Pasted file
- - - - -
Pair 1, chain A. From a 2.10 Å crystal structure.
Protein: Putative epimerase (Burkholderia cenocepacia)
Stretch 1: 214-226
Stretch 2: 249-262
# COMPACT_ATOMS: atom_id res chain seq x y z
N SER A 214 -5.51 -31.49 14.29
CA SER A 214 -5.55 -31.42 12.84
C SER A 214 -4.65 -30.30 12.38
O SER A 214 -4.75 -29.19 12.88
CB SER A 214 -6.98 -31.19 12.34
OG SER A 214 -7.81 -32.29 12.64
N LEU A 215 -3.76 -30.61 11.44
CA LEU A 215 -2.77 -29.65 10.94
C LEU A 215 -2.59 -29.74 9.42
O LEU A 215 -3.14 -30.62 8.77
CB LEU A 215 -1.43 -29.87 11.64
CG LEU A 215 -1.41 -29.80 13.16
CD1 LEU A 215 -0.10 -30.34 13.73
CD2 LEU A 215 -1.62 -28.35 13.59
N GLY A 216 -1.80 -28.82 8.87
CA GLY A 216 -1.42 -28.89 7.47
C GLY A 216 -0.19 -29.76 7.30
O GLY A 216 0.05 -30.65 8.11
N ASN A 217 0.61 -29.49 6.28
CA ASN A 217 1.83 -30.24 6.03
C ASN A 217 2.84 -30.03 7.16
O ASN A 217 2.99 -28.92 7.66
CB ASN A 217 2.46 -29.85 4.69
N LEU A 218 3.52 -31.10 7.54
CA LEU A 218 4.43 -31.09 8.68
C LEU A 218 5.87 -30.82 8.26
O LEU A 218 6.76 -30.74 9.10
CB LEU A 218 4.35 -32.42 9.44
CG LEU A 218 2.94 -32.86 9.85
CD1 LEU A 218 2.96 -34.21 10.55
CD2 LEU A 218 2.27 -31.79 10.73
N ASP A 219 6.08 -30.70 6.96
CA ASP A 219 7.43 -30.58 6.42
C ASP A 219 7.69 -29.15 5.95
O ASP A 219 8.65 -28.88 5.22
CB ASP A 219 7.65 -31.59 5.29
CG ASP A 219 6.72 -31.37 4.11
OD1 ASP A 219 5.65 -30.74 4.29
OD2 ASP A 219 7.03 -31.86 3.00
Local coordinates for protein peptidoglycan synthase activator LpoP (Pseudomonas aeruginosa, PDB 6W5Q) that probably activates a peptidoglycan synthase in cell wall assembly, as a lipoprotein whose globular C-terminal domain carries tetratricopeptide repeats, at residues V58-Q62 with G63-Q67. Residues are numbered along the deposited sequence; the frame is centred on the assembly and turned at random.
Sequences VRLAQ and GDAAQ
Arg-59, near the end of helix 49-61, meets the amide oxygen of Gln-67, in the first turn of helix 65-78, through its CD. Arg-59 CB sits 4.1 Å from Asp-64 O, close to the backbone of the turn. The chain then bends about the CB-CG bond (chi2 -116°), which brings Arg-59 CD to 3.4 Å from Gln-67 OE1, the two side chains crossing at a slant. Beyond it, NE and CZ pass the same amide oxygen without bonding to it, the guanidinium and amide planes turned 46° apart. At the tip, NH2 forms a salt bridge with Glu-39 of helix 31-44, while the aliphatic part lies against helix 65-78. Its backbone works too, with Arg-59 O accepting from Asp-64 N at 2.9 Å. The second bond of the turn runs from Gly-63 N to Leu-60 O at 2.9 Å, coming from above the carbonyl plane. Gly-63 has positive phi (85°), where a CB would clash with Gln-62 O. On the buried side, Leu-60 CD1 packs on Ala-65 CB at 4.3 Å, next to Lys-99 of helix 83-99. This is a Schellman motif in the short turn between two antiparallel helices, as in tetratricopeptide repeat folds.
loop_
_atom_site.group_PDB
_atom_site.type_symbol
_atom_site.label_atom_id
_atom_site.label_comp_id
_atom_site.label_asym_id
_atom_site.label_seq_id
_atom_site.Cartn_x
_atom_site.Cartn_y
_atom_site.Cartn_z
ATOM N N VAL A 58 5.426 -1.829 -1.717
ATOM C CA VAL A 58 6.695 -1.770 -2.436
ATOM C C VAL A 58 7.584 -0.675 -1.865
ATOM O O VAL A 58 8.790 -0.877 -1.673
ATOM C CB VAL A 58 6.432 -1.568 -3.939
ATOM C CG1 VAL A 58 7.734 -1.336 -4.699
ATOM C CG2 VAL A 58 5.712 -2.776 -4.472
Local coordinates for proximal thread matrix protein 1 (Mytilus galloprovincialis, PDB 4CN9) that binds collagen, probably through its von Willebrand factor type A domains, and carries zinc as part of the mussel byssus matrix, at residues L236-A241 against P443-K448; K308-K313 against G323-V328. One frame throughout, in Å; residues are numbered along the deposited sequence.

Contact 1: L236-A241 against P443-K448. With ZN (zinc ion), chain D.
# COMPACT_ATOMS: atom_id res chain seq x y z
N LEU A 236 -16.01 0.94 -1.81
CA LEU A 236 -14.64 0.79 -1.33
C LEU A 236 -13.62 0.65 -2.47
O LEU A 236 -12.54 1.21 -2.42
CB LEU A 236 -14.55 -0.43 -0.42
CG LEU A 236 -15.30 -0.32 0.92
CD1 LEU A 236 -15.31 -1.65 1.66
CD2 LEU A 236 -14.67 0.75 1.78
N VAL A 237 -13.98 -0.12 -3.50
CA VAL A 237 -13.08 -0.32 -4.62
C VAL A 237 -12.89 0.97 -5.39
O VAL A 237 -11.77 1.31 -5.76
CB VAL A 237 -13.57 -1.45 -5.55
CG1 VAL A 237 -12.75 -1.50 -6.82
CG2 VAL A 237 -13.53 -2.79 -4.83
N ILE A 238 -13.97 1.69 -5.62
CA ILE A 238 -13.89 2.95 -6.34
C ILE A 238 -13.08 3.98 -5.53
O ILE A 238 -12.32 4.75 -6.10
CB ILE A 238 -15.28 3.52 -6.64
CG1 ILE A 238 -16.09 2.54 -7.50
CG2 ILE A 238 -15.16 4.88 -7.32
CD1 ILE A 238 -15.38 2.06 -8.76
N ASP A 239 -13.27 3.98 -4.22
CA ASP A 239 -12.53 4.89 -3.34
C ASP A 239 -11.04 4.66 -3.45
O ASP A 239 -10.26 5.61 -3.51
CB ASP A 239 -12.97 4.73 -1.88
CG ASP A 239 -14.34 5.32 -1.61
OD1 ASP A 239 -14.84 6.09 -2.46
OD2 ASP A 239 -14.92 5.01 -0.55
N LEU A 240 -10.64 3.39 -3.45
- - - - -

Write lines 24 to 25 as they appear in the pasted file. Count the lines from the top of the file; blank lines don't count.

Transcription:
N ASN A 217 0.61 -29.49 6.28
CA ASN A 217 1.83 -30.24 6.03